Sunday, 24 March 2019


Have you ever bewailed the lot of the humble parasite? Mayhap you should as they are a much maligned but poorly understood group of biological entities. Let me start with a formal definition: An organism that lives and feeds on or in an organism of a different species and causes harm to its host is considered a parasite. This covers a multitude of organisms from bacteria to vampire bats. But not viruses as they do not constitute life according to strict criteria. It has been estimated that up to 40% of extant species are parasitic to some degree. It appears that, as a biological strategy, parasitism can be profitable. They can be likened to the human economic parasite, Estatus Agentus Twatus Maximus. A most pernicious breed of humankind dedicated to sapping the lifeblood of every human contemplating a change in location. Makes me wanna burn stuff. Moving on…….
Parasites should be distinguished from critters which live in harmonious accord with their host, called commensals. Commensals cause no harm or benefit, or none we can detect. A good example would be the remora fish which attach to sharks to garner morsels of food from prey taken by their gracious host; the ultimate perpetual dinner guest. The next category I would like to consider are species which engage in a beneficial interaction. Mutualism engages both species with benefits without detriment. A good example would be the association of flowering plants with a variety of bee species. In turn for a good feed of nutritious nectar, the bee transfers pollen between plants thus ensuring pollination.
There is contention amongst biologists that given time, a lot of time, parasitic species will eventually, through coevolution, become more in tune with their much suffering host, eventually becoming less malign and therefore entering the stage of commensalism on their evolutionary way to mutualism.  This, of course, is just one scenario. Predictions can only be made if we understand the intrinsic and extrinsic evolutionary pressures, demonstrated, over time. In fact, if there is competition between parasitic species for the same host then drift to a more aggressive form of parasitism may ensue with shorter life cycles for the parasites engaged.
Humans like to classify into discrete entities. For some reason, we are made to view the world this way. Life is not so simple or discrete. Life tends to morph into blurry categories thus predation is but one end of the scale proceeding, by degrees into parasitism, through to the commensal, and ending up with the mutualistic way of life. If only life was this simple.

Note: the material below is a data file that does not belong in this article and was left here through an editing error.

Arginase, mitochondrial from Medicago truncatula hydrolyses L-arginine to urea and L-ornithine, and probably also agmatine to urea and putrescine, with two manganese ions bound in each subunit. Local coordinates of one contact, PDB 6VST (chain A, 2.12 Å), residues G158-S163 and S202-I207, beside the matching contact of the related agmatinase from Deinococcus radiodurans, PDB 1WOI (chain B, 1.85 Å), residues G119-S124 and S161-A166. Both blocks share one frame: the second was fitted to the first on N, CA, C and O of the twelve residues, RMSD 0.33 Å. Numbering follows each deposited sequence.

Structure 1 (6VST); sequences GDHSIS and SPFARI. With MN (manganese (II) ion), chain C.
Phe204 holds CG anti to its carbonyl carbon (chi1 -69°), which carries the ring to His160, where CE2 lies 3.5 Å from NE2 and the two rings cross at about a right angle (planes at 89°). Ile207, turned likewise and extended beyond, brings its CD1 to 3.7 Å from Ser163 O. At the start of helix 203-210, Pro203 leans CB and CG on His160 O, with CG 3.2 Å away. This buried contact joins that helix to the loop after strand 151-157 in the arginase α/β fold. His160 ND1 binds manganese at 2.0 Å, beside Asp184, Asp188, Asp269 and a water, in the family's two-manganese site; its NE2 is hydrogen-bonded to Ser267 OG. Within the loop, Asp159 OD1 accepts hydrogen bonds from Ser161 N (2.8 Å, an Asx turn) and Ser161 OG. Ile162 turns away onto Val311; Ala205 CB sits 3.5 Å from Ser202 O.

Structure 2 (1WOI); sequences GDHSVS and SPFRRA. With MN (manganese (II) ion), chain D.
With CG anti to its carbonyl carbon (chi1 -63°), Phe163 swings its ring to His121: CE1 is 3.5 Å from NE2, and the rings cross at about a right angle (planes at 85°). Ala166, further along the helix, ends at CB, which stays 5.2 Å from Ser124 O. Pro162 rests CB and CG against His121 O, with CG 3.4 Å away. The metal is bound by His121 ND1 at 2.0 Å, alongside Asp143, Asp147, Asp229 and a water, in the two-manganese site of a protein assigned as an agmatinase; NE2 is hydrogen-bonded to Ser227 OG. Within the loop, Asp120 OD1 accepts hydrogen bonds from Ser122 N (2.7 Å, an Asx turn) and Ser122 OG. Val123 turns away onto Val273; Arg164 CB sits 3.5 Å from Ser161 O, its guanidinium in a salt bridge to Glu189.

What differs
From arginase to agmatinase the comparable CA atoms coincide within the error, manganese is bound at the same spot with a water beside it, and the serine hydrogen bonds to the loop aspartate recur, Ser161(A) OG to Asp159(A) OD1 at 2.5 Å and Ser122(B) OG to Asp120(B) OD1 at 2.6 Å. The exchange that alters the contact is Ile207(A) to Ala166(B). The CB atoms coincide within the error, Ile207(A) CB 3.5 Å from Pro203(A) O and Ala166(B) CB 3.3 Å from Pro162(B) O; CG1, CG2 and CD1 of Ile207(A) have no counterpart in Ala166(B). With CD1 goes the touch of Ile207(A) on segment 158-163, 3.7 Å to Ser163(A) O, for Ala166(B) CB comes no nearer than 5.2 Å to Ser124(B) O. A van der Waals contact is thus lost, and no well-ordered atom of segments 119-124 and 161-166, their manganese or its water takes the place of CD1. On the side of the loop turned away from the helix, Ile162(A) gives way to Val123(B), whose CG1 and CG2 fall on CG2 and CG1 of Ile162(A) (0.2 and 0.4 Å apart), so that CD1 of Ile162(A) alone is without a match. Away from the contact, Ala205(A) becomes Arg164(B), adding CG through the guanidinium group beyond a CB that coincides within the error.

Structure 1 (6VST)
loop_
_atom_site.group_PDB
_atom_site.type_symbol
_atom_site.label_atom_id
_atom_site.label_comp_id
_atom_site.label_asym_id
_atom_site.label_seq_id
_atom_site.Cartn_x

Anyway, I’ve provided an example below of the parasitic way of life. This example is said to have swayed Darwin away from a belief in an omnibenevolent deity. In his own words:  "I cannot persuade myself that a beneficent and omnipotent God would have designedly created parasitic wasps with the express intention of their feeding within the living bodies of Caterpillars." Take no heed gentle reader, Darwin’s atheism came as a consequence of his own deliberations in the field of natural selection and evolutionary theory.
Consider the Ichneumon wasp, a most delightful and clinched waist creature with the habit of laying its eggs in butterfly larvae. Once cosseted inside the grub the egg hatches into a wriggling worm which begins to pork out on the tissues of the unfortunate grub. They are mindful not to ingest vital organs leaving the succulent nervous tissue to last. Thus, the grub undergoes a long lingering death as it is consumed from within. Of note, the wasp has engaged the help of a virus that suppresses the host’s immune system. The intruder thus lurks within without being detected by the grub’s innate internal vigilance system.  Isn’t Nature just a complete treasure in all its manifest horrors. Arse.
And so, I would like to finish with part of a poem from the pen of the satirical cleric Jonathan Swift. This excerpt/extract is taken from, "On Poetry: A Rhapsody". Take it away, Jonathan. In this version, the vermin only teaze and pinch.
Their foes superior by an inch.
So nat'ralists observe, a flea
Hath smaller fleas that on him prey;
 And these have smaller fleas to bite 'em.
And so proceeds ad infinitum.

Thus every poet, in his kind,
Is bit by him that comes behind: Ain’t dat the sad truth.  

What do you think of my new tongue? 

No comments:

Post a Comment